nmap -sn <target IP subnet>
				
			
Nmap – complete tutorial

Scan using an input file

There may be situations where you need to do a wide range of scans of IP addresses. Instead of entering them in the form separated by commas to NMAP, you can put everything in one file and feed that file to the NMAP engine.

				
					nmap -sn -iL <file path>
				
			
Nmap – complete tutorial

Reason Scan

Normally Nmap scan will notify all open ports. However, you do not know that this particular port is open. So this Nmap reason scan helps you. Nmap reason scan clarifies why a particular port is open to you.

				
					nmap --reason<target IP address>
				
			
Nmap – complete tutorial

Supported Protocols

As part of information gathering and reconnaissance, it may be worthwhile to know what IP protocols are supported by the target. the below image shows that this target is supporting two protocols: TCP and ICMP.

				
					nmap -sO<target IP address>
				
			
Nmap – complete tutorial

Firewall Probe

In an enterprise network rich in firewalls, navigation detection systems, and With intrusion prevention systems, it is quite possible to scan your NMAP Not only diagnosed but also prevented.

				
					nmap -sA<target IP address>
				
			
Nmap – complete tutorial

Topology

ZENMAP has an interesting feature that helps to visualise the network Anatomy. Say you did a ping scan on the sub net and found some hosts Alive.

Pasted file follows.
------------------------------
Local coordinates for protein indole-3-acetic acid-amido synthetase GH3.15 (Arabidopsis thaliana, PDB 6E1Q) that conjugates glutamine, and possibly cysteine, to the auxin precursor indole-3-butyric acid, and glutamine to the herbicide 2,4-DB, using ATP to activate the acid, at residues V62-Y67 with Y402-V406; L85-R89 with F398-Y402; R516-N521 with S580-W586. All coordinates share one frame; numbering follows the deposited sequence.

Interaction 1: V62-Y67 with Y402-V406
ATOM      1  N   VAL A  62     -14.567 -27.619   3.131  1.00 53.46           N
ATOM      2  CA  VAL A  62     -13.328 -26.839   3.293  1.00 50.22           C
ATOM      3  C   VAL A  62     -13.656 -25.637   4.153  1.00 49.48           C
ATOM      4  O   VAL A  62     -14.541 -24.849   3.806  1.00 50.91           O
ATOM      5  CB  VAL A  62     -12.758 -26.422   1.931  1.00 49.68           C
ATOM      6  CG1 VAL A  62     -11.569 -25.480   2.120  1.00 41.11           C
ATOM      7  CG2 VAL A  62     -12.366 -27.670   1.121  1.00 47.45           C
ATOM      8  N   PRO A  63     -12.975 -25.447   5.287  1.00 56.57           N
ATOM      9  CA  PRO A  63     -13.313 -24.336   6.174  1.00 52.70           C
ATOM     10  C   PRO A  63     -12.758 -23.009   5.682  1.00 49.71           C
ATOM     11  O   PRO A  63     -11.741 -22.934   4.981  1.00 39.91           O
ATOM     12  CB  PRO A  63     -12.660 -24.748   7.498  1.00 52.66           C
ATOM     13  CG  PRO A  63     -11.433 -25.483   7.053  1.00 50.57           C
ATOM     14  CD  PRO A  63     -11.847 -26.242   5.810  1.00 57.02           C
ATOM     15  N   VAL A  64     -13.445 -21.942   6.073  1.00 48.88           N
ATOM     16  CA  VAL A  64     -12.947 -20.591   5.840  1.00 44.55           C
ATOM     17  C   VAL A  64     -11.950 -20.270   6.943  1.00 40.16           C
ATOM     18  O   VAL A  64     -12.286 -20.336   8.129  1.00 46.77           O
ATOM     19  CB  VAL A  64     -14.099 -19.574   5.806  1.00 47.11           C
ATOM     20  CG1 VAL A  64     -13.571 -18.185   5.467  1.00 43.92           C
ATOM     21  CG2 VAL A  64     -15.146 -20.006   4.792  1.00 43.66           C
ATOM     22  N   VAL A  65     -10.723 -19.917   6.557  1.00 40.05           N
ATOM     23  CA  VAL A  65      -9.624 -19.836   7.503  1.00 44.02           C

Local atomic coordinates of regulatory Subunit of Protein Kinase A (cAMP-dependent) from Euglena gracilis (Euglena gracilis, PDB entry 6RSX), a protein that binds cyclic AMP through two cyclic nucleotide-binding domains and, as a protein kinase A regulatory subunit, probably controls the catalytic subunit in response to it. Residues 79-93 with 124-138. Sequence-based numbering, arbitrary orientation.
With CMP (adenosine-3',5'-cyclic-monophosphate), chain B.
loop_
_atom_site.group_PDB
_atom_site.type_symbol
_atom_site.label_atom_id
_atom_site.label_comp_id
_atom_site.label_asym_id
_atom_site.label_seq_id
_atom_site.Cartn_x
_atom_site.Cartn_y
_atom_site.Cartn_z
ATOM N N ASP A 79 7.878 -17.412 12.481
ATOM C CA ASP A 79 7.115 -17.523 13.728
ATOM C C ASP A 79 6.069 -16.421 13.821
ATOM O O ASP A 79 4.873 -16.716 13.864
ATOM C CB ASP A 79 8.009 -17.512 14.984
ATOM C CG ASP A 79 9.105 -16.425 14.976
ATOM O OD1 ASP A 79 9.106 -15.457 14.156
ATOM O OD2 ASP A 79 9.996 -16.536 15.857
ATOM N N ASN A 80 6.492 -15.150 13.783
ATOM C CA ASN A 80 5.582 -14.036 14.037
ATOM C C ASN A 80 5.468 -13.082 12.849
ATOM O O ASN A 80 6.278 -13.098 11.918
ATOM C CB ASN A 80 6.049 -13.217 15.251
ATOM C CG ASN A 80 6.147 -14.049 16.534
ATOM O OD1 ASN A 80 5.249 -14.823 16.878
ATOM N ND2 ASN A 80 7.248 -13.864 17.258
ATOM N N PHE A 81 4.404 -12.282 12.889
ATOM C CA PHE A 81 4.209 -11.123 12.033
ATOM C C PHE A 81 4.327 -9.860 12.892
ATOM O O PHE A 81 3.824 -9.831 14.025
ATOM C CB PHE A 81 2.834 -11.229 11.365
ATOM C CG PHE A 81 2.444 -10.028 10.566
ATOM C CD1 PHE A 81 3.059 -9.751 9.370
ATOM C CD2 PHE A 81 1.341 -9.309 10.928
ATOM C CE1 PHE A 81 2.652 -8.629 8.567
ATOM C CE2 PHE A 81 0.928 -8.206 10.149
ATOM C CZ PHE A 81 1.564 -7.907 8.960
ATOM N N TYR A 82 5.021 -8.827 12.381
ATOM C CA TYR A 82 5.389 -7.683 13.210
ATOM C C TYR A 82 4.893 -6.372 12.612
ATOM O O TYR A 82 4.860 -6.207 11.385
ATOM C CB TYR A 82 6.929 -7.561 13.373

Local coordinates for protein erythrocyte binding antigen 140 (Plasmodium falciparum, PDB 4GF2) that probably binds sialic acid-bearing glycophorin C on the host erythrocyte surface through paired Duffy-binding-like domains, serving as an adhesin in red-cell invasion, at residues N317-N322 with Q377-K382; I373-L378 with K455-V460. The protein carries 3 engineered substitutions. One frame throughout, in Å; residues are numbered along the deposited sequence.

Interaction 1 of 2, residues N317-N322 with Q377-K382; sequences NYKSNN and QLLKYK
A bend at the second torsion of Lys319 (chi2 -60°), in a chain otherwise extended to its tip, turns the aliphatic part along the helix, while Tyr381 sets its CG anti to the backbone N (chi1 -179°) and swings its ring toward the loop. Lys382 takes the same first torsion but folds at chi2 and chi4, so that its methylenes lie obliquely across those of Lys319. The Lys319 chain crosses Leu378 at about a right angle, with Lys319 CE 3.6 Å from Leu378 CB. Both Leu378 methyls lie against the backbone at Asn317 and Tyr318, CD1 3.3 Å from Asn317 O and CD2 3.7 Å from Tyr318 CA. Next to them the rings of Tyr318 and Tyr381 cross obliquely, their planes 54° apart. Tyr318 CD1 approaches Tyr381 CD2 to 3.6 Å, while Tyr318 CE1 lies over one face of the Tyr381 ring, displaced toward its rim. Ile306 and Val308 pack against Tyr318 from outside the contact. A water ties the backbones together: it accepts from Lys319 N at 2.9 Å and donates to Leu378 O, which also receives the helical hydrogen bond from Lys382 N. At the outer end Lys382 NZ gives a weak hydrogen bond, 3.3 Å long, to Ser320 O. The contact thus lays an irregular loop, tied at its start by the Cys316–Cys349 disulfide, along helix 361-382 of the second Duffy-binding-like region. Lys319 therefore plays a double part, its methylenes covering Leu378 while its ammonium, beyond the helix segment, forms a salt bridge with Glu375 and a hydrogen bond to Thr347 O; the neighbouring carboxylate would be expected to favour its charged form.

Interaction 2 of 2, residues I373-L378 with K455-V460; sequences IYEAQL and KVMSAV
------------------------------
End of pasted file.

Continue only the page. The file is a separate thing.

Nmap – complete tutorial

Quick TCP Scan

If you want to find all the TCP open ports in an IP address then just scan using the command given below, this method will only get the TCP open port.

				
					nmap -T4 -F<target IP address>
				
			
tcp scan through nmap

Service Enumeration

Now that you have a live host and you also know which ports are
open, it’s time to enumerate the services associated with those ports. For
example, you can see that port 21 is open. Now you need to know which
service is associated with it and what is the exact version of the server
catering the service. This scan will take some time to give results so wait patiently. 

				
					nmap -sV<target IP address>
				
			
service enumeration

UDP Port Scan

Usually tcp will display the open port by default when scanning using nmap. Maybe if run any service on your target udp port you need to do a separate scan for udp. The UDP port scan takes a significantly longer time than a normal TCP scan.

				
					nmap -sU -p 1-1024<target IP address>
				
			
udp scan

OS Detection

So far we have seen how to scan open ports and enumerate using nmap. Now let’s see how to find the operating system of the target, then run the following command on your zenmap.

				
					nmap -O<target IP address>
				
			
os detection through nmap

Intense Scan

So far we have seen separately what can be scanned by nmap and now how to do all scans in one command. the output of an NMAP intense scan that not only enumerated an FTP server but also highlighted that it has Anonymous FTP access enabled.

				
					nmap -T4 -A -v <target IP address>
				
			
intense scan

Conclusion

Using nmap we can only know information but we cannot access. If you want to access, get information through nmap and can be accessed using metasploit.

All the scans we have seen so far are the basic scan of nmap and we will definitely see in the feature post about how we can get more advanced information using nmap script.

I hope this post was helpful to you and I want to share this post with your friends too. If you want to continue reading posts like this, follow our website regularly.